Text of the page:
On being a connected educator

My journey in the world of education has always been rich with professional development opportunities. Just as we ask students to connect their learning, I believe educators need to do the same. As a new teacher I was surrounded by skilled and talented mentors who highlighted for me the importance of developing positive relationships with students and creating a learning atmosphere where students feel they are valued, respected, and free to take risks. As a young educator I also registered for multiple additional qualification courses which helped solidify my understanding of content and pedagogy. Since this time I have been fortunate to be a part of collaborative learning teams at the school and board level that have challenged me to be a more reflective educator- adapting best practice to meet the changing needs of students. It has been through collaborative learning teams that I have begun to adopt an inquiry stance with my own teaching practice. This has allowed me to dig deeper into the role of technology and inquiry in student engagement and self-efficacy. 

This March Break, however, I became more cognisent of another form of professional development that has contributed greatly to my current understanding of pedagogy - digital connections! Many mornings this week I poured myself a cup of tea, opened my iPad, and connected with my growing digital community of educators. Using Flipboard I read tweets and and Google+ posts from educators around the world. I have posted links to 3 of my favourite below. In the blog below about Genius Hour I came across this image which speaks to the importance of maintaining that childhood wonder - not only in our students but ourselves as well.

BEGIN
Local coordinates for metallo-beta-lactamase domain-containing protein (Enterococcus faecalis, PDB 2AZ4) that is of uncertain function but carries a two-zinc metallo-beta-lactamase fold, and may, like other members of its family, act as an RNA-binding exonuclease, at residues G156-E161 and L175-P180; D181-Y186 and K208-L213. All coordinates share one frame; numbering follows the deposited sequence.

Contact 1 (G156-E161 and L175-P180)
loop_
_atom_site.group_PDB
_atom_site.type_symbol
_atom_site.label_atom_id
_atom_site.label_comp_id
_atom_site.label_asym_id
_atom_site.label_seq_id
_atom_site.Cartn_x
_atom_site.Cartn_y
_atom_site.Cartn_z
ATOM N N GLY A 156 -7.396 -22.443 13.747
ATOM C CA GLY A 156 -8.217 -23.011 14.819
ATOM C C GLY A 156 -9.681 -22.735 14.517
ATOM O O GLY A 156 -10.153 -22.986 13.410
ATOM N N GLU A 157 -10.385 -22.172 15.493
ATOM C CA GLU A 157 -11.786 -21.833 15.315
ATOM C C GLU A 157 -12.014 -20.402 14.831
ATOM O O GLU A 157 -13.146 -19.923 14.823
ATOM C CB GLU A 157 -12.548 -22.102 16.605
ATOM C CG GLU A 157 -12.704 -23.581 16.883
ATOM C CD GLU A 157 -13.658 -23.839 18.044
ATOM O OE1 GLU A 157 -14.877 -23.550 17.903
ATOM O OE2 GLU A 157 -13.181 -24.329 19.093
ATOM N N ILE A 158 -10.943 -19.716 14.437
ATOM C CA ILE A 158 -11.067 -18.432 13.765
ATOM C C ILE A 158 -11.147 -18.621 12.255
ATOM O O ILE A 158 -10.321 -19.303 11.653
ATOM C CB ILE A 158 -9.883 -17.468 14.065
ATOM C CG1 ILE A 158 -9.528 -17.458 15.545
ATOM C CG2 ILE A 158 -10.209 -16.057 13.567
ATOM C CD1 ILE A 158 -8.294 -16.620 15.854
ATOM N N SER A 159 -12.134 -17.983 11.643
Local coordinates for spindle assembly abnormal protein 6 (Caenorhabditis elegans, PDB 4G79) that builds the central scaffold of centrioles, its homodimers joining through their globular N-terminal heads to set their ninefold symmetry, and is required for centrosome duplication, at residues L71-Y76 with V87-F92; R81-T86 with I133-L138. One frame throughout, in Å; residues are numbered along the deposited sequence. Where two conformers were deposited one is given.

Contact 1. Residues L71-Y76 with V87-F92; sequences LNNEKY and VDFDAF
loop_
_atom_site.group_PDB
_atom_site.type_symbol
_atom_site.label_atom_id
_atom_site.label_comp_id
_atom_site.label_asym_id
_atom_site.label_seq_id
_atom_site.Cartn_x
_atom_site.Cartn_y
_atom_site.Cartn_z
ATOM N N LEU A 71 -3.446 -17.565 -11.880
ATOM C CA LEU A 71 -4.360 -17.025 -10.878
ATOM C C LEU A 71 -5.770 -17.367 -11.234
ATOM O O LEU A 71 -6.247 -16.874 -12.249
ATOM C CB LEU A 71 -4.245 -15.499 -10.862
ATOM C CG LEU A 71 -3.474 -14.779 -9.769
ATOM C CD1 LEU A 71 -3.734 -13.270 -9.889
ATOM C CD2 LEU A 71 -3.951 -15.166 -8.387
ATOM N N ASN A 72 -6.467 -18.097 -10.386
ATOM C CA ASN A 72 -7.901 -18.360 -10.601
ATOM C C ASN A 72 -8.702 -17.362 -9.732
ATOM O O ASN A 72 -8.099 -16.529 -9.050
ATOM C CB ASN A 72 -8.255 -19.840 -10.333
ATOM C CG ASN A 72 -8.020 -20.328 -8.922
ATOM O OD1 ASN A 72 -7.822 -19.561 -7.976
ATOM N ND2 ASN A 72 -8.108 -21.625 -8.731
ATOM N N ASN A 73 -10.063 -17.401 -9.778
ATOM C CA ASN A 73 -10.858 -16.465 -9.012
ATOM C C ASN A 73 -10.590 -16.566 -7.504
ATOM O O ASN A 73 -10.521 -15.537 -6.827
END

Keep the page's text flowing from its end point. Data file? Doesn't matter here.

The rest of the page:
My 'ah ha's:
- technologies help students develop and extend creativity and initiative
- they are flexible (incorporate both direct insturction and discovery learning)

My 'ah ha's:
- 20% time allows students to take control over their own learning
- learning doesn't start or end in school

My 'ah ha's:
"Students like to know why they’re learning something and they want to access that information through a lens that interests them." 


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